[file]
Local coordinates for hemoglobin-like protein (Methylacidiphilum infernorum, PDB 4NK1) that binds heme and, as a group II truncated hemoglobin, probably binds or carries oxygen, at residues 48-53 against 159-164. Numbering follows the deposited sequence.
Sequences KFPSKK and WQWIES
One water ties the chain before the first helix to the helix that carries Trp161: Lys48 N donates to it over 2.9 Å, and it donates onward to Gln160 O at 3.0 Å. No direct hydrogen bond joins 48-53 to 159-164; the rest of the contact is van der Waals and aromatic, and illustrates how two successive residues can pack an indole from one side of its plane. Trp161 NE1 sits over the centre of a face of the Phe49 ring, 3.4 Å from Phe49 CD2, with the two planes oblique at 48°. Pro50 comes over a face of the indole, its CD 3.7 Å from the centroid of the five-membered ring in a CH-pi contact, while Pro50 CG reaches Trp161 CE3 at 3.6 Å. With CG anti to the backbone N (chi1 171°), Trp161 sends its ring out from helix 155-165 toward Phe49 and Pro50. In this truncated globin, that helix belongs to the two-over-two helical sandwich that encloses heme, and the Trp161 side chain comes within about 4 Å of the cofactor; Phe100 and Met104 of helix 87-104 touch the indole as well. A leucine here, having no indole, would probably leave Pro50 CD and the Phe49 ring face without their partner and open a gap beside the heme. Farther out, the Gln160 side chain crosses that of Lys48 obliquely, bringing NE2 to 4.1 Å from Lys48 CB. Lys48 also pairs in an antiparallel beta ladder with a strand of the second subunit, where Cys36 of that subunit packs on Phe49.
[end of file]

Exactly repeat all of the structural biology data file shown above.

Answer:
Local coordinates for hemoglobin-like protein (Methylacidiphilum infernorum, PDB 4NK1) that binds heme and, as a group II truncated hemoglobin, probably binds or carries oxygen, at residues 48-53 against 159-164. Numbering follows the deposited sequence.
Sequences KFPSKK and WQWIES
One water ties the chain before the first helix to the helix that carries Trp161: Lys48 N donates to it over 2.9 Å, and it donates onward to Gln160 O at 3.0 Å. No direct hydrogen bond joins 48-53 to 159-164; the rest of the contact is van der Waals and aromatic, and illustrates how two successive residues can pack an indole from one side of its plane. Trp161 NE1 sits over the centre of a face of the Phe49 ring, 3.4 Å from Phe49 CD2, with the two planes oblique at 48°. Pro50 comes over a face of the indole, its CD 3.7 Å from the centroid of the five-membered ring in a CH-pi contact, while Pro50 CG reaches Trp161 CE3 at 3.6 Å. With CG anti to the backbone N (chi1 171°), Trp161 sends its ring out from helix 155-165 toward Phe49 and Pro50. In this truncated globin, that helix belongs to the two-over-two helical sandwich that encloses heme, and the Trp161 side chain comes within about 4 Å of the cofactor; Phe100 and Met104 of helix 87-104 touch the indole as well. A leucine here, having no indole, would probably leave Pro50 CD and the Phe49 ring face without their partner and open a gap beside the heme. Farther out, the Gln160 side chain crosses that of Lys48 obliquely, bringing NE2 to 4.1 Å from Lys48 CB. Lys48 also pairs in an antiparallel beta ladder with a strand of the second subunit, where Cys36 of that subunit packs on Phe49.